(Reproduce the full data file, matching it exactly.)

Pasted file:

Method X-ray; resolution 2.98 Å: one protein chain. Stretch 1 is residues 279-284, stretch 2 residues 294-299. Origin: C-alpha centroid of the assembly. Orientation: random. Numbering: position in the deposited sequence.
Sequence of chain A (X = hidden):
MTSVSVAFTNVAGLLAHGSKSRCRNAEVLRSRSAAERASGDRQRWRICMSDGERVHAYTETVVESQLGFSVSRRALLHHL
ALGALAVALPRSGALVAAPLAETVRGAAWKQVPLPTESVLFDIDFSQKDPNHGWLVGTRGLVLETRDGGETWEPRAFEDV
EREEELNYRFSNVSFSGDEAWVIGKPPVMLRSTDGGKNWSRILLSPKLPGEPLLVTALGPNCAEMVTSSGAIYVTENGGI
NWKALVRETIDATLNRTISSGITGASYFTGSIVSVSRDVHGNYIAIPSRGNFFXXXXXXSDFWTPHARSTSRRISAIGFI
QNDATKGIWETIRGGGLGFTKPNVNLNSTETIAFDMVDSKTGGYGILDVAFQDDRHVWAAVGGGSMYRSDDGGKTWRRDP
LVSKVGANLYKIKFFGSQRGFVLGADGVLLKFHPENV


Method X-ray; resolution 2.98 Å: one protein chain. Stretch 1 is residues 279-284, stretch 2 residues 294-299. Origin: C-alpha centroid of the assembly. Orientation: random. Numbering: position in the deposited sequence.
Sequence of chain A (X = hidden):
MTSVSVAFTNVAGLLAHGSKSRCRNAEVLRSRSAAERASGDRQRWRICMSDGERVHAYTETVVESQLGFSVSRRALLHHL
ALGALAVALPRSGALVAAPLAETVRGAAWKQVPLPTESVLFDIDFSQKDPNHGWLVGTRGLVLETRDGGETWEPRAFEDV
EREEELNYRFSNVSFSGDEAWVIGKPPVMLRSTDGGKNWSRILLSPKLPGEPLLVTALGPNCAEMVTSSGAIYVTENGGI
NWKALVRETIDATLNRTISSGITGASYFTGSIVSVSRDVHGNYIAIPSRGNFFXXXXXXSDFWTPHARSTSRRISAIGFI
QNDATKGIWETIRGGGLGFTKPNVNLNSTETIAFDMVDSKTGGYGILDVAFQDDRHVWAAVGGGSMYRSDDGGKTWRRDP
LVSKVGANLYKIKFFGSQRGFVLGADGVLLKFHPENV